China expects more overseas capital to flow into its markets as Beijing moves to open up its financial sector at a faster pace and as the trade war eases, bolstering investors’ confidence in the prospects of the Chinese economy, one central bank official and financial experts said on Sunday.
“It has become an important characteristic of China’s cross-border capital flow that there’s an increasing amount … flowing into China’s stock and bond markets in recent years,” Pan Gongsheng, a deputy governor of the People’s Bank of China, said.
He disclosed that overseas investors held $283.8 billion of domestic stocks as of the end of November 2019, 10 percent more than at the end of 2016.
The amount of domestic bonds held by overseas investors rose 1.6 times to $324.8 billion at the end of November 2019.
“In the future, China’s international balance of payments will be in balance, while cross-border capital inflows will grow,” Pan said.
Nearly 73 billion yuan ($10.56 billion) flowed into the domestic A-share markets via the stock connect programs between the Chinese mainland and Hong Kong in December, up by 21 percent on a monthly basis. Such inflows suggest that overseas investors might be poised to make large-scale investments into mainland stocks this year.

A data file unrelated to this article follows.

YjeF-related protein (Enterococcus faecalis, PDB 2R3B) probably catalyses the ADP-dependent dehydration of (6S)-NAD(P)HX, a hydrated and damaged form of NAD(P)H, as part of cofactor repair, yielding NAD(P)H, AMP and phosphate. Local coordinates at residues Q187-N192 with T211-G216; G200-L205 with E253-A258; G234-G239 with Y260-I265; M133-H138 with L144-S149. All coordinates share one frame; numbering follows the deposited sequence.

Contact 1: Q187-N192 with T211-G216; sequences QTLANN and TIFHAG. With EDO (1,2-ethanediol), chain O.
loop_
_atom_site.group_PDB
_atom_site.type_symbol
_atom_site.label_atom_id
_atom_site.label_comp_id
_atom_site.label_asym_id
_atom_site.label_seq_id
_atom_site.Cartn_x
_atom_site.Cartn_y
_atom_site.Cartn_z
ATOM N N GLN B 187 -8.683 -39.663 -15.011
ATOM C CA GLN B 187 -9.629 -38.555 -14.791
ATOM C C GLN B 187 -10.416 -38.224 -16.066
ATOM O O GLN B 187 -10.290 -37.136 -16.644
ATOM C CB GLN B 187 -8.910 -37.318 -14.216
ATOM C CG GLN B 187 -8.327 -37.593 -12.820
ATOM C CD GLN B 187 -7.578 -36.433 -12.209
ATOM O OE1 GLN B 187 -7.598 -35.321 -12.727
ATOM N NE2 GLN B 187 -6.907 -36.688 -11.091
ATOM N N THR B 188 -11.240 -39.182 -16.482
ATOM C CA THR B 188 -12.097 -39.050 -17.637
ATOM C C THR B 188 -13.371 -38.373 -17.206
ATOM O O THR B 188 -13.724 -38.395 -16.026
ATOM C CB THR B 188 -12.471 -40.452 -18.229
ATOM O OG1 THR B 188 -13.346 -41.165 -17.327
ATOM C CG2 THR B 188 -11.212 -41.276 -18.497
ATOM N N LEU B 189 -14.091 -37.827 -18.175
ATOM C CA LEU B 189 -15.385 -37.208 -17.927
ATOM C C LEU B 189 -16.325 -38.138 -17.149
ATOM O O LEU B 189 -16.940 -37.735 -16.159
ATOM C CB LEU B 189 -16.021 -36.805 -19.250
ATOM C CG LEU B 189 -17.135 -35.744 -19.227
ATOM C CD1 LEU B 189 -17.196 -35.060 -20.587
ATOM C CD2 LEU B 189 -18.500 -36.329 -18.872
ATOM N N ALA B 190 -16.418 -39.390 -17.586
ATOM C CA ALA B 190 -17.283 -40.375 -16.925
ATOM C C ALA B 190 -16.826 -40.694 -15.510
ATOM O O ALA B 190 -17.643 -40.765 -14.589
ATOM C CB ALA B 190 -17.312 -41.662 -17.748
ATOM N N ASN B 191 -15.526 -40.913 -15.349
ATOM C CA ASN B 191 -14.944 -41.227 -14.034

“There’s a trend that overseas capital is investing in A shares,” Xi Junyang, a professor at the Shanghai University of Finance and Economics, told the Global Times on Sunday.
He said that A-share markets hold greater appeal for overseas investors in 2020 than in previous years, because the indicators are pointing toward a stabilizing economy and external friction is easing.
The increasing inflow of overseas capital into mainland stock markets is also pushing the A-share market into a bull trajectory.
“Overseas capital is buying domestic shares even though some shares are already at record highs. This shows that overseas investors are very optimistic about the shares of outstanding companies, regardless of current prices,” said Yang Delong, chief economist at Shenzhen-based First Seafront Fund Management.
CNBC cited an exchange traded fund investor from US-based asset manager BlackRock as saying that he sees increasing interest in China, which he said was always a “good play” to include in a portfolio.
Lu Qianjin, a professor of international finance at Shanghai-based Fudan University, said that overseas investors are directing their capital into China to avoid risks.
He added that overseas investment, often characterized by a medium- and long-term investment model, is good for the stabilization of the domestic financial markets.
Pan also noted that China’s cross-border capital flows were generally stable in 2019 and so was the yuan’s exchange rate, compared with many other overseas currencies.